Theory and Experiments on Air-Entrainment in Fuel Sprays and Their Application to Interpret Diesel Combustion Processes 950447
This paper presents a theory and its experimental validation for air entrainment changes into fuel sprays in DI diesel engines. The theory predicts air entrainment changes for a variety of swirl speeds, number of nozzle holes, nozzle diameters, engine speeds, injection speeds and fuel densities. The formulae of the theory are simple non-dimensional equations, which apply for different sized engines. Experiments were performed to compare theoretical predictions and experimental results in six different engines varying from 85 to 800mm bore. All results showed good agreement with the theoretical predictions for shallow-dish piston engines. However the agreement became poor in the case of deep cavity piston engines. With the theory, it is possible to interpret a variety of combustion phenomena in diesel engines, providing additional understanding of diesel combustion processes.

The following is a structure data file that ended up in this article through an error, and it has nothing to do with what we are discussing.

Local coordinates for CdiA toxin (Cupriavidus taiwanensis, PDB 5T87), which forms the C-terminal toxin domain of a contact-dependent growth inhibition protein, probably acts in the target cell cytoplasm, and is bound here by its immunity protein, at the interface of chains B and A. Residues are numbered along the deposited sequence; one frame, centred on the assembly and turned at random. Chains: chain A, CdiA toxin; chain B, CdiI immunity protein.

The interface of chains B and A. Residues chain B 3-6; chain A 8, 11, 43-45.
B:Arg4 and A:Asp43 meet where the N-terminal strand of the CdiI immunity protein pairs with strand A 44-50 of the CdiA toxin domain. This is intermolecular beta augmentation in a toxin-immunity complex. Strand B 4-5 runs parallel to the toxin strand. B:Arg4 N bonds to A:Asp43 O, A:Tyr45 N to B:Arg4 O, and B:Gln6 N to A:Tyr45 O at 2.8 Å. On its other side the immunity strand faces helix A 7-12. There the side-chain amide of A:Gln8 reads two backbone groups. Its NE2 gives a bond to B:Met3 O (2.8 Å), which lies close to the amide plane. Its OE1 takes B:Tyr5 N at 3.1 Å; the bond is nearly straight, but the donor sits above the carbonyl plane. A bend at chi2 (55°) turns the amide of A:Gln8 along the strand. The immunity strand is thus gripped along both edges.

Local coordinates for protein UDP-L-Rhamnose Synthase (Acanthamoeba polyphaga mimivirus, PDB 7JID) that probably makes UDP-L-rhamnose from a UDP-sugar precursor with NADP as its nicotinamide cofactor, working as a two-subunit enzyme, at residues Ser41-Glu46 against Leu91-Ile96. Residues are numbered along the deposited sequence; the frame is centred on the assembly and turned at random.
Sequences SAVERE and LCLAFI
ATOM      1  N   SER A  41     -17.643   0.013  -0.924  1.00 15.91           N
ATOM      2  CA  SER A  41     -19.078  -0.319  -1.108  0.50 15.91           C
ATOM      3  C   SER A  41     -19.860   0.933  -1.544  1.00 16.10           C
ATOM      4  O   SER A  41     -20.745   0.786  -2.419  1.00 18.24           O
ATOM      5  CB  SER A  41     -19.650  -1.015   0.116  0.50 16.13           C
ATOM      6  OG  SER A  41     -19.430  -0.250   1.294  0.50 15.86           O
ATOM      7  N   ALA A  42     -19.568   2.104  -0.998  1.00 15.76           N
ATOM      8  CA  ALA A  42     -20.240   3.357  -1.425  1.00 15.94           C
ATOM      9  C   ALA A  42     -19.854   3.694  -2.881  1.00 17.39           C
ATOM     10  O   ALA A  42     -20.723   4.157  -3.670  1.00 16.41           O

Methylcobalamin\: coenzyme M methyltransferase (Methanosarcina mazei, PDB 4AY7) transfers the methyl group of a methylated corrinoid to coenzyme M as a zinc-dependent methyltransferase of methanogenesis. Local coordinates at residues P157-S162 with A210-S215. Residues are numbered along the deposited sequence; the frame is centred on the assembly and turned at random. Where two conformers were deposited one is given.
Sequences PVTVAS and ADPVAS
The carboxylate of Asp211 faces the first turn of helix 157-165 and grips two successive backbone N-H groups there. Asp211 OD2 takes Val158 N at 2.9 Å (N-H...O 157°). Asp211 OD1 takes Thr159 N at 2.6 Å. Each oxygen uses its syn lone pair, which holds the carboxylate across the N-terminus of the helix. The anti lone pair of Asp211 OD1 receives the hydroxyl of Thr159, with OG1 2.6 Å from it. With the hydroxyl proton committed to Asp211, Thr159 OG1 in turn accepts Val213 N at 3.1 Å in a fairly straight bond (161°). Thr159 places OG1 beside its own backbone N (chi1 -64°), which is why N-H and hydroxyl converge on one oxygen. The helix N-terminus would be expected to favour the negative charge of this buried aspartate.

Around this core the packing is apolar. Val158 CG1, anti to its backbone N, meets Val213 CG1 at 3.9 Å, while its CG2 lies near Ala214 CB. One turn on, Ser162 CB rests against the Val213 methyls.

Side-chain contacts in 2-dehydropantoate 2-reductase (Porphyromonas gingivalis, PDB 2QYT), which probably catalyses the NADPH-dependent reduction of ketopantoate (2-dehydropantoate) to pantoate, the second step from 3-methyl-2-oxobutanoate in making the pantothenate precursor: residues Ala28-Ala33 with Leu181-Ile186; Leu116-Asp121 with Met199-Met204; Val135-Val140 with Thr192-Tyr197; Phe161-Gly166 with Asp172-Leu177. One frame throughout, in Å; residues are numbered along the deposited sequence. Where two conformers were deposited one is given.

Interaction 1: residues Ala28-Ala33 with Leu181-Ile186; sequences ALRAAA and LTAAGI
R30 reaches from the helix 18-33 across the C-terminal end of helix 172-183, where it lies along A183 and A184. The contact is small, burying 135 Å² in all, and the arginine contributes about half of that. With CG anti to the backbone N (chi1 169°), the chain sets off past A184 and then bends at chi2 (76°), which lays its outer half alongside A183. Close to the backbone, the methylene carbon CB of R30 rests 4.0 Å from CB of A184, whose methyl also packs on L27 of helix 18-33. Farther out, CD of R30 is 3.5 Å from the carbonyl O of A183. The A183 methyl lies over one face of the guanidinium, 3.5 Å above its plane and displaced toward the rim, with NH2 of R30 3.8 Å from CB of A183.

Citation: Chikahisa, T. and Murayama, T., "Theory and Experiments on Air-Entrainment in Fuel Sprays and Their Application to Interpret Diesel Combustion Processes," SAE Technical Paper 950447, 1995, https://doi.org/10.4271/950447. Download Citation
Takemi Chikahisa, Tadashi Murayama
International Congress & Exposition
Investigation and Analysis of Fuel Spray Technology-SP-1065, SAE 1995 Transactions: Journal of Engines-V104-3